MOON Wants Approval For Cruise Port
There have been some who suggest that a new cruise facility might do wonders for the island's tourism product.
FREEPORT, Grand Bahama – Michael Henderson, chairman of the proposed MOON project for Grand Bahama, recently told the Bahama Journal he hopes his project will be the answer to what he sees as Freeport's need for a new cruise ship facility.
His comments come as Grand Bahama Port Authority officials consider the possibility of building a new cruise facility in order to accommodate plans to incorporate the Tractebel energy company into the island's industrial harbour.
Mr. Henderson wants that consideration to point toward MOON.
“The new cruise terminals that will be built around the rim of MOON we will be building ourselves,' he pointed out. “So we would envisage a situation where the cruise ships that currently dock in the [industrial harbour] would move and end up docking at MOON itself.'
Mr. Henderson said such a prospect would be subject to ongoing talks with the Grand Bahama Port Authority (GBPA).
But no GBPA official has confirmed whether or to what extent the group is considering the idea.
There have been some who suggest that a new cruise facility might do wonders for the island's tourism product, since the current facility is in the heart of the island's industrial centre.
Mr. Henderson echoed those sentiments, saying, “Clearly the cruise ship industry wants to dock at the nicest possible venue, therefore we would think that the cruise ships would end up docking at MOON.'
Mr. Henderson's company, RJH Holdings, recently announced it had signed a memorandum of understanding with the Grand Bahama Port Authority to build a $4.5 billion resort and real estate development off the north cost of Grand Bahama.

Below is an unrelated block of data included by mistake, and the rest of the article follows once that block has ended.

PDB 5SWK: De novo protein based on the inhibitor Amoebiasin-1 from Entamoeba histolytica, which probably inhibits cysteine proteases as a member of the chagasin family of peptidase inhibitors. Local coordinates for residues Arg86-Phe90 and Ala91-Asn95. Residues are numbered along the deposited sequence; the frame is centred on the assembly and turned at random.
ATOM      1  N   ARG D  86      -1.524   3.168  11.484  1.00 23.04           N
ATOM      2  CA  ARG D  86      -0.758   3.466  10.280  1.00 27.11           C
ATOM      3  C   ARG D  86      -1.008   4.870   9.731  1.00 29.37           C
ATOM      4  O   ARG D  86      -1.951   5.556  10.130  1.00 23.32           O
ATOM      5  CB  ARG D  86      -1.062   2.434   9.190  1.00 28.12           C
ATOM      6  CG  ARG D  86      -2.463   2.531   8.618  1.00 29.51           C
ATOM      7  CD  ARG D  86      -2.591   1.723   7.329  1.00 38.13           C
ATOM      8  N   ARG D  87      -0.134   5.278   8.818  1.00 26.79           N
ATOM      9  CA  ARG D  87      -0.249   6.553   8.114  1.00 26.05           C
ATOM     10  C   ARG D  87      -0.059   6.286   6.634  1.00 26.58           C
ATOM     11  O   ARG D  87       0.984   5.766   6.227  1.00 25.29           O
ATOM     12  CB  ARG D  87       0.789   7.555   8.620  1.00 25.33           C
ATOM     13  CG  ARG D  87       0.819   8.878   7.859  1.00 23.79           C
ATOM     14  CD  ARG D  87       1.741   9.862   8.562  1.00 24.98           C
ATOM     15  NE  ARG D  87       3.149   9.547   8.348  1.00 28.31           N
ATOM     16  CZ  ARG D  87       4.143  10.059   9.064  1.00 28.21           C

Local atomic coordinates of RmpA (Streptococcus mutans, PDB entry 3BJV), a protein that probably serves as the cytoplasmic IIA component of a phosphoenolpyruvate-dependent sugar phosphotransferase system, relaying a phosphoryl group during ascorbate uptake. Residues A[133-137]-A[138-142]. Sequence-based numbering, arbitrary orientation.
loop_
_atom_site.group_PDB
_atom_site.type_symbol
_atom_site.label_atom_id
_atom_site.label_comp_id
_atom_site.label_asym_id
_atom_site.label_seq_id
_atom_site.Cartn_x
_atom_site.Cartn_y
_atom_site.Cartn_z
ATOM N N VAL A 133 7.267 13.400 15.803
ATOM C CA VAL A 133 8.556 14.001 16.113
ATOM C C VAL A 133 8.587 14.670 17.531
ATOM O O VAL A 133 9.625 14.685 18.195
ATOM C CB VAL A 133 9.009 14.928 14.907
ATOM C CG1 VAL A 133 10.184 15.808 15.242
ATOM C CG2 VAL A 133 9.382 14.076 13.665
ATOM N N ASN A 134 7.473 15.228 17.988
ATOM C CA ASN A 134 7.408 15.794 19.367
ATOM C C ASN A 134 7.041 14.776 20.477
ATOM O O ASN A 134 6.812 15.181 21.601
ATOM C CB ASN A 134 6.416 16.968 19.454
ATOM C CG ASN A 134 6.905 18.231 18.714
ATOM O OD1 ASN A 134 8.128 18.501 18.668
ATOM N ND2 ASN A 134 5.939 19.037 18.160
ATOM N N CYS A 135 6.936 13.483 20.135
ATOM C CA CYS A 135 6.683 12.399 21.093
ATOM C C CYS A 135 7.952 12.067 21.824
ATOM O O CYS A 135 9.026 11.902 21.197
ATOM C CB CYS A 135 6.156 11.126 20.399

With regard to the island's current cruise port and the GBPA's plans to court Tractebel, government officials, including Prime Minister Perry Christie, have expressed their concerns.
Trade and Industry Minister Leslie Miller recently said the government might look more favourably on the Tractebel project if a new cruise facility is built.
Government officials have expressed concerned about having a liquefied natural gas terminal built in the same area where cruise ships dock.
Mr. Henderson's comments about his plans for the island's cruise industry are the latest to send tongues wagging, since he announced that Freeport could be the site for the biggest tourist development the world has ever seen.
Mr. Henderson told the Journal his company is now awaiting government approvals that would permit his MOON team to begin the potentially one-year-long task of conducting environmental and feasibility studies of the proposed project.
Major cruise lines have long since commented on the location of the Lucayan Harbour, noting that the area provides no tourist-related sites for disembarking passengers.
Passengers who disembark from cruises destined for Freeport have to drive several miles into the city for shopping and other visitor amenities.
Sharon Williams, The Bahama Journal